November 10, 2021 4 min read

The UK is currently hosting a summit called COP26, which is the United Nations 26th 'Conference of the Parties’. Attended by countries that signed the United Nations Convention on Climate Change in 1994, the event is a global meeting concentrating on climate change and how these countries are planning to tackle it.

COP26 is taking place in Glasgow between 31st October and 12th November, and any decisions made could lead to big changes in our everyday lives. The last COP summit was held in Madrid in 2019, with Greta Thunberg giving an inspirational speech but ended with lots of issues unresolved.

The UK government declared 2020 a year of climate action, but the pandemic pretty much overshadowed this. However, they have pledged to reduce the UK's carbon emissions to 'net zero' by 2050. This means cutting emissions drastically and absorbing as much carbon as it produces. They aim to do this by avoiding emissions completely in areas like transport, farming and other industries, or offset by sucking carbon dioxide out of the atmosphere. An enormous task, and it's really unclear to most of us how they will do this.

2050 is still a long time away, and if the COP26 nations still can't agree… This leaves many of us feeling overwhelmed, vulnerable and helpless. We may be experiencing eco-anxiety.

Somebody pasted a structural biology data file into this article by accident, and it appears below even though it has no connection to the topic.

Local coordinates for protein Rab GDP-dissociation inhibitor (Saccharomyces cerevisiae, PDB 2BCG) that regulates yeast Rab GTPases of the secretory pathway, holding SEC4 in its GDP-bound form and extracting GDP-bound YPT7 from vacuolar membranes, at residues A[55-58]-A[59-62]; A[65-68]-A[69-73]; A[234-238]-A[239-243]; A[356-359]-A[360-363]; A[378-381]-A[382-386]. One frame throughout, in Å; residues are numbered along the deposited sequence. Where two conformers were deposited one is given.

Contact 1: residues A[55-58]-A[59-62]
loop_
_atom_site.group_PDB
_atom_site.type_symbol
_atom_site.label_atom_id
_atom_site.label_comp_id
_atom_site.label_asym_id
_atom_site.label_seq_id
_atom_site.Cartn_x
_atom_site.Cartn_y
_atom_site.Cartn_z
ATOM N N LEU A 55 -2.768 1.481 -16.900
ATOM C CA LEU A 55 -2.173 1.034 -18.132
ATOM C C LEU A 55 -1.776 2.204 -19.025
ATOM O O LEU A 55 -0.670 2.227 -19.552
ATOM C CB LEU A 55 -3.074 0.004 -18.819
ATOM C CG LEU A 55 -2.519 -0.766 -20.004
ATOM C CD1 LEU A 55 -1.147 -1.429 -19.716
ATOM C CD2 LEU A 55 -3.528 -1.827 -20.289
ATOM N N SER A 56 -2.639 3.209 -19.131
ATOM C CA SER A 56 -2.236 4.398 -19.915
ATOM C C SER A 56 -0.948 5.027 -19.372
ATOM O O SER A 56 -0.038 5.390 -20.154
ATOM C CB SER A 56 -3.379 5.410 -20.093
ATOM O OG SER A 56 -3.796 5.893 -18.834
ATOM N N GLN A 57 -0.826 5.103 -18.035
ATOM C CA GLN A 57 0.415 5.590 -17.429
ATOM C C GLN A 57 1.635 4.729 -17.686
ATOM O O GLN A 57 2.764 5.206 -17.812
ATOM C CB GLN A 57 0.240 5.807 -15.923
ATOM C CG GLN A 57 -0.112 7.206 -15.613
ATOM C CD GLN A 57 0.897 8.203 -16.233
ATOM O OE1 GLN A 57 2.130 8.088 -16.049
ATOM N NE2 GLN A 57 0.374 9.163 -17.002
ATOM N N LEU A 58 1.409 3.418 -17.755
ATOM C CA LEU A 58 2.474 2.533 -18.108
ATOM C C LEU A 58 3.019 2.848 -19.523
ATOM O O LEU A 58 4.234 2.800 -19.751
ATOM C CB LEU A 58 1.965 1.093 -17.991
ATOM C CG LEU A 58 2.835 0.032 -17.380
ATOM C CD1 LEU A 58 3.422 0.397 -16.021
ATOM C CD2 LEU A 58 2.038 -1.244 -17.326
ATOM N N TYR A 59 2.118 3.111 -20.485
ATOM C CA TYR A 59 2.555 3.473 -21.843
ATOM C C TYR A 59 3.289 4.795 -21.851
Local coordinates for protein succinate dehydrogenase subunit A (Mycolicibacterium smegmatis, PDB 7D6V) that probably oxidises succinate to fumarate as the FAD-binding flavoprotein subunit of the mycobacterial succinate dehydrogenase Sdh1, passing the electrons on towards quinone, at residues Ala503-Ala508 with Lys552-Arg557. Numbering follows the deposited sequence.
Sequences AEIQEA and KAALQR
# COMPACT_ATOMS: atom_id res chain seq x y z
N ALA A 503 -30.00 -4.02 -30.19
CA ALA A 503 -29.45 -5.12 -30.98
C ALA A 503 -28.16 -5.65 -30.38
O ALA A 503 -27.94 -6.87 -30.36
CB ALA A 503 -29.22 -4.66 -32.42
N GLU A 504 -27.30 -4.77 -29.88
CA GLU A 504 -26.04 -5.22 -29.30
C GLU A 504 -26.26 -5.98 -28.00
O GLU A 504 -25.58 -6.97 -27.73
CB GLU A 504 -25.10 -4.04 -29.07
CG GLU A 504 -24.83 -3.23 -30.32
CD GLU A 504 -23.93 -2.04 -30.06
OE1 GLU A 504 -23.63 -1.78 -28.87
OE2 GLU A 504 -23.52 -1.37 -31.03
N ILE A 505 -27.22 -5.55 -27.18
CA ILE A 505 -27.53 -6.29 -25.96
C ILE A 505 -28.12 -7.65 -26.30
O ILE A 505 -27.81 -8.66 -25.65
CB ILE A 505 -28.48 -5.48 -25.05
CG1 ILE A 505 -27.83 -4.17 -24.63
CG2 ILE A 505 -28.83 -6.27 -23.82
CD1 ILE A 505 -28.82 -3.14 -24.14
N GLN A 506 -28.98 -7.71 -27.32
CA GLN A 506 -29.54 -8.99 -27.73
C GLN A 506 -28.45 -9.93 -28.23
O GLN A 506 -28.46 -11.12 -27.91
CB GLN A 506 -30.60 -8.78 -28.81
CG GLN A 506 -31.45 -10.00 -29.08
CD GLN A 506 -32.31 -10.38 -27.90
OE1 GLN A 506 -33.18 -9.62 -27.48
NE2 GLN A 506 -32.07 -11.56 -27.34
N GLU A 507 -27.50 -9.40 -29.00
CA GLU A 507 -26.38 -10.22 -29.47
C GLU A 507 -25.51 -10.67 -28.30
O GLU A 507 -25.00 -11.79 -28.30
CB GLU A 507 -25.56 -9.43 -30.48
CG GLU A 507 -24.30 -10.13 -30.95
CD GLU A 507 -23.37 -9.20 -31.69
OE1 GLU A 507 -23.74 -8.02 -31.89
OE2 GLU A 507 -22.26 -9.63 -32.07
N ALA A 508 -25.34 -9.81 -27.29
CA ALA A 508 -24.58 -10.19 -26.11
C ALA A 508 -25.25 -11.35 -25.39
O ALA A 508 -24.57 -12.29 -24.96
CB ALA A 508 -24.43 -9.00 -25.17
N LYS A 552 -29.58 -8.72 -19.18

What Is Eco Anxiety?

Eco anxiety, or environmental anxiety, is a blanket term used to describe the sadness, anger, fear and sense of loss, or even panic people feel when they learn about or witness the impacts of climate change on our planet.

The term was coined and defined by the American Psychological Association in 2017 and now has become part of our regular vocabulary. It's not a mental health issue in its own right but refers to when a person has persistent worries about the future of Earth and the life that it supports.

Other terms like climate change distress, ecological grief, or eco trauma reflect and acknowledge that this concern can feel more than just a generalised worry but can lead to more severe symptoms of anxiety and more.

Medical News Today discussed a survey of 10,000 young people in 10 countries who reported feeling deeply anxious. Over 75% of respondents said "the future is frightening" and more than 50% said they felt "sad, anxious, powerless, helpless and guilty". More than half felt betrayed by their governments, believing that their actions were not enough and were not "protecting the planet or future generations."

With the nations at COP26 debating climate change, feelings of climate anxiety might be amplified at this time; it seems helpful to look at how to deal with eco-anxiety, what we can do for ourselves and our planet.

How To Deal With Eco Anxiety

Eco anxiety affects different people in different ways. Some may feel helpless or fearful while others feel frustrated and angry, but there are lots of positive ways to deal with these feelings, and we'd like to share a few here: